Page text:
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Notice to Aboriginal Voters: Globe and Mail Confirms Thomas Flanagan still a

Glorified Ape

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Bruce Monkhouse said:
Actually no I don't [and have never] followed that arguement. Who are you ,or anyone else, to say what my family went through? My father worked like a slave all through the 30's trying to keep his widowed Mother alive and in her house, all the while being told by the childrens aid society that it was "sinful" for a widow and her lone son to be in a house together.....so, where's my money, etc?
See, IMO, the past is just that, the past, and should stay there.....

So you're saying that because Children's Aid gave your dad and grandmother some flack, they're entitled to money? I assume it was a Christian children's aid society since that's all that existed back then, to my knowledge. I don't think some unwelcome but (I assume) ineffectual attention entitles a settlement, but if you want to sue the descendant body for money, feel free - you won't get any complaints from me - I'm an atheist and could care less about the welfare of religious institutions (often for advancing the kind of asinine opinions that Children's Aid conveyed to your grandmother).

not the length of their stay (though their being here first does hold some implications, imo).

So then I really am entitled to more than someone else according to your last line....yahoo!

No, I said it holds some implications - primarily concerning their pre-existence here before the Europeans arrived and the rights (property or otherwise, by our standards) that that involves. They were the first settlers, and as such had rights, to say the least. It doesn't matter if they'd only arrived a year before the Europeans, they were still first. It's like the Western settlers staking land claims - if you got there first, the claim was yours. Or staking mineral rights claims - the company that discovers the resources is entitled to make a claim. The Europeans didn't "discover" North America (Viking or Spanish/Italian), the Natives did.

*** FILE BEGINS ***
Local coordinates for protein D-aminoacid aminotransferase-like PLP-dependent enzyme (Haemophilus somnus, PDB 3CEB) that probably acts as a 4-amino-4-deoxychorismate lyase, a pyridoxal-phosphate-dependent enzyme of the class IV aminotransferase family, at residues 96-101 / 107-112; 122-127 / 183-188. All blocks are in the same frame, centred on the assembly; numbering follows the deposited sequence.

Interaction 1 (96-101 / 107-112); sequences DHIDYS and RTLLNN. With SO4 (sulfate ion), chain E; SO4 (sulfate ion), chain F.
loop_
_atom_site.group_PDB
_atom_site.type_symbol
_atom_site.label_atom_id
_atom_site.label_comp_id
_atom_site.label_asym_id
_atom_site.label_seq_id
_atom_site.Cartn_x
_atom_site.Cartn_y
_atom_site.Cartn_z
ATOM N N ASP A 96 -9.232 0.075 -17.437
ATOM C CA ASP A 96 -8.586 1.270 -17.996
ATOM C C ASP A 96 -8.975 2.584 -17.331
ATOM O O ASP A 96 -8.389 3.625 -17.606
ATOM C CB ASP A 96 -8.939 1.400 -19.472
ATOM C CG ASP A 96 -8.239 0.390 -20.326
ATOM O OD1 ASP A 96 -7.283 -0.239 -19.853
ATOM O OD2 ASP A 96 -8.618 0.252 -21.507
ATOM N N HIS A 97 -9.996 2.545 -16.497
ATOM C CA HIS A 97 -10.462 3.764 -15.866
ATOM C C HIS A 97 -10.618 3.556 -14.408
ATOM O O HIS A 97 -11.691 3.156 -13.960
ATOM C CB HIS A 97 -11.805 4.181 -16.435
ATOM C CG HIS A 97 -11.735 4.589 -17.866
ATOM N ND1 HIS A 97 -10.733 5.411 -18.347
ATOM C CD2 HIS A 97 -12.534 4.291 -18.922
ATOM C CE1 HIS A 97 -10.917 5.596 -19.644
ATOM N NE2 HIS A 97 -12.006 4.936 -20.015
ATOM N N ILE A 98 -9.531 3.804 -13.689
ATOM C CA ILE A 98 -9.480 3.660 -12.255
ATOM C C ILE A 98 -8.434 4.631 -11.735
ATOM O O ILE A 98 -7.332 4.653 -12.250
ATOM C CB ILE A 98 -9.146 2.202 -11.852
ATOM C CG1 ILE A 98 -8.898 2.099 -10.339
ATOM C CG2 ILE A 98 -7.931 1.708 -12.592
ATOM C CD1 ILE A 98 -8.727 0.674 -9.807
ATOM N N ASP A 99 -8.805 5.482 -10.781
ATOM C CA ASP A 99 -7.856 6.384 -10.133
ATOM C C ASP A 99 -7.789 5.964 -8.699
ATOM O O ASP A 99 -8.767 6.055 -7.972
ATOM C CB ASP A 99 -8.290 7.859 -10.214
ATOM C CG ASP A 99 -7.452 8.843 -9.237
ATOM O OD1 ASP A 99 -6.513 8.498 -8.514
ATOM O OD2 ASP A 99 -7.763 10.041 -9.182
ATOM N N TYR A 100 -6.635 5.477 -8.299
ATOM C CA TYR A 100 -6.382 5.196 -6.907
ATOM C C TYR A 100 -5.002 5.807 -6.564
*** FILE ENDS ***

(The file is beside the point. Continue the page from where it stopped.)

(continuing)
Bruce Monkhouse

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Yumpin' Yimminee's....I'm saying that I'm NOT entitled to anything just because my ansestors life's were turned around and thrown for a loop.......this line SHOULD have spelled out where I was trying to lead you,
See, IMO, the past is just that, the past, and should stay there.....
 

TCBF

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It's partly my fault.  I've wound up GA on just about every thread there is.  In fact, I even started a NEW thread to wind him up on, after a favourite of mine ( :crybaby:) was locked.

My bad.

;)

Tom
 

Glorified Ape

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Bruce Monkhouse said:
Yumpin' Yimminee's....I'm saying that I'm NOT entitled to anything just because my ansestors life's were turned around and thrown for a loop.......this line SHOULD have spelled out where I was trying to lead you,
See, IMO, the past is just that, the past, and should stay there.....

Bah, then we disagree. I'd put your grandmother and dad's experiences at the hands of the CAS as slightly less in severity than those historically experienced by the First Nations, but I suppose it's a subjective thing.

TCBF said:
It's partly my fault.  I've wound up GA on just about every thread there is.  In fact, I even started a NEW thread to wind him up on, after a favourite of mine ( :crybaby:) was locked.

My bad.

;)

Tom

I wouldn't say you've wound me up, though I did get annoyed (not with you, just by virtue of the subject material) in the Waco/RR thread. Good job on that one, I must say. I was thinking we should start a thread on it when we were debating it in the other thread. I especially liked your "Clintonistas" word - I'm going to steal that if I ever have cause to use it.  :p
 

Bruce Monkhouse

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See, ya still can't grasp it can ya........I don't , nor should anyone, care who's ancestors suffered the friggin most. My "entitlement" started the day I was born, not a minute sooner..........sure would solve a lot of world problems if everyone was as smart as I.
 

COBRA-6

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Bruce Monkhouse said:
See, ya still can't grasp it can ya........I don't , nor should anyone, care who's ancestors suffered the friggin most. My "entitlement" started the day I was born, not a minute sooner..........sure would solve a lot of world problems if everyone was as smart as I.

+1, well said Bruce.

We're all Canadian now, regardless of who our ancestors were or where they came from. There should be one standard of rights and privileges for all of us.
 

Glorified Ape

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Bruce Monkhouse said:
See, ya still can't grasp it can ya........I don't , nor should anyone, care who's ancestors suffered the friggin most. My "entitlement" started the day I was born, not a minute sooner..........sure would solve a lot of world problems if everyone was as smart as I.